Our research projects

We fund world class research

At any one time, we have around 120 research projects making discoveries across the UK. Each of these projects is only possible thanks to the generous support of our members, donors and local groups

Every project is reviewed by experts and approved by our research committee and our panel of people living with diabetes. So you're supporting research of the highest scientific quality, led by researchers with the skills and experience to succeed.

Your support of our research projects means we can keep tackling the complications of diabetes and bring us one step closer to a cure.

Find a research project

Use the search tool to discover research taking place in your local area, or choose a subject or type of diabetes you’re interested in.

Each project page showcases the details of the research, and if you find a research project you could really get behind, you can support it in lots of different ways.

37 results found

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Research Area
Region
Subject

Ancient medicine to treat infected foot ulcers

Project:
Midlands - Warwick
Status:
Project available for adoption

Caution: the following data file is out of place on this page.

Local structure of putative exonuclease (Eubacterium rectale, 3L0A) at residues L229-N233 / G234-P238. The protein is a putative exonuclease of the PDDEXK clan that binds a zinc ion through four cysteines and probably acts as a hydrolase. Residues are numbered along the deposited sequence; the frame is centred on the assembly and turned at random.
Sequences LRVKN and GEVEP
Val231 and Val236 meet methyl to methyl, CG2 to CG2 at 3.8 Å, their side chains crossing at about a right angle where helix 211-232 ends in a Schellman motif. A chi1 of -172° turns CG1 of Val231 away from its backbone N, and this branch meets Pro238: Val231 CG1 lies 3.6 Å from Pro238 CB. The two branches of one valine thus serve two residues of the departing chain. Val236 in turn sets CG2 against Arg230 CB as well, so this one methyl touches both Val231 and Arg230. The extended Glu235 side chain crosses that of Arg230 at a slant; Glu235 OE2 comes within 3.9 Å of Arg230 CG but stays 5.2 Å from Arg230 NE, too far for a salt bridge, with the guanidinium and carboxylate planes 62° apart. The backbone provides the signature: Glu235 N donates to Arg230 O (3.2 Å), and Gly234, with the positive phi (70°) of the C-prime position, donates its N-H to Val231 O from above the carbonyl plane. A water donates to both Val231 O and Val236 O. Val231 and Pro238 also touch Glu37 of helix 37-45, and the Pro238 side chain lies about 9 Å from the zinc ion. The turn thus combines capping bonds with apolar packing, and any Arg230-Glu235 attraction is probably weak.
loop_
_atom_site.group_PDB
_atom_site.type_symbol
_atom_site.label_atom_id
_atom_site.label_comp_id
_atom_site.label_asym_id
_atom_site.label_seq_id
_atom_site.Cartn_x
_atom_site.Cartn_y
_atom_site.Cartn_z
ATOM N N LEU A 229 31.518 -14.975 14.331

Tags:
Midlands
Type 1 and Type 2
Complications
Project Summary

Infections in foot ulcers can be hard to treat and don’t always respond to antibiotics. If this happens, they can result in amputations or sepsis.

Dr Freya Harrison wants to find new types of antibiotics that could be used to effectively treat infections in foot ulcers. In the future, this could improve the quality of people with diabetes’ lives and reduce the number of amputations.

The cost-effectiveness of DiRECT’s Type 2 remission

Project:
Scotland - Glasgow
Status:
Project not available for adoption
Tags:
Scotland
Type 2
Remission
Project Summary

The DiRECT trial is finding out whether a weight management programme, including a low-calorie diet, can put Type 2 diabetes into remission for the long-term. This project will look at the cost effectiveness of this programme when delivered through GP care.

This will give the NHS important information to help work out if this kind of treatment could be offered to people with Type 2 diabetes in the future. 

Why do blood vessels in the kidneys narrow?

Project:
Scotland - Edinburgh
Status:
Project available for adoption
Tags:
Type 1 and Type 2
Scotland
Complications
Project Summary

People with diabetes are at a higher risk of developing kidney disease, but we don’t fully understand how it develops. Professor Matthew Bailey wants to study a specific molecule, called P2X7R, to see if it’s responsible for the narrowing of the small blood vessels at the early stages of kidney disease. This research would help us to better understand how kidney disease develops, so we can find new ways to treat it.

Treating eye complications early

Project:
Belfast
Status:
Project available for adoption
Tags:
Type 1 and Type 2
Complications
Northern Ireland
Project Summary

Retinopathy is an eye complication of diabetes and can lead to blindness. Current treatments for retinopathy only address the end-stages of the disease, when the eye is already significantly damaged. Professor Curtis and his research team want to test a new drug that could slow or stop retinopathy earlier on in its development.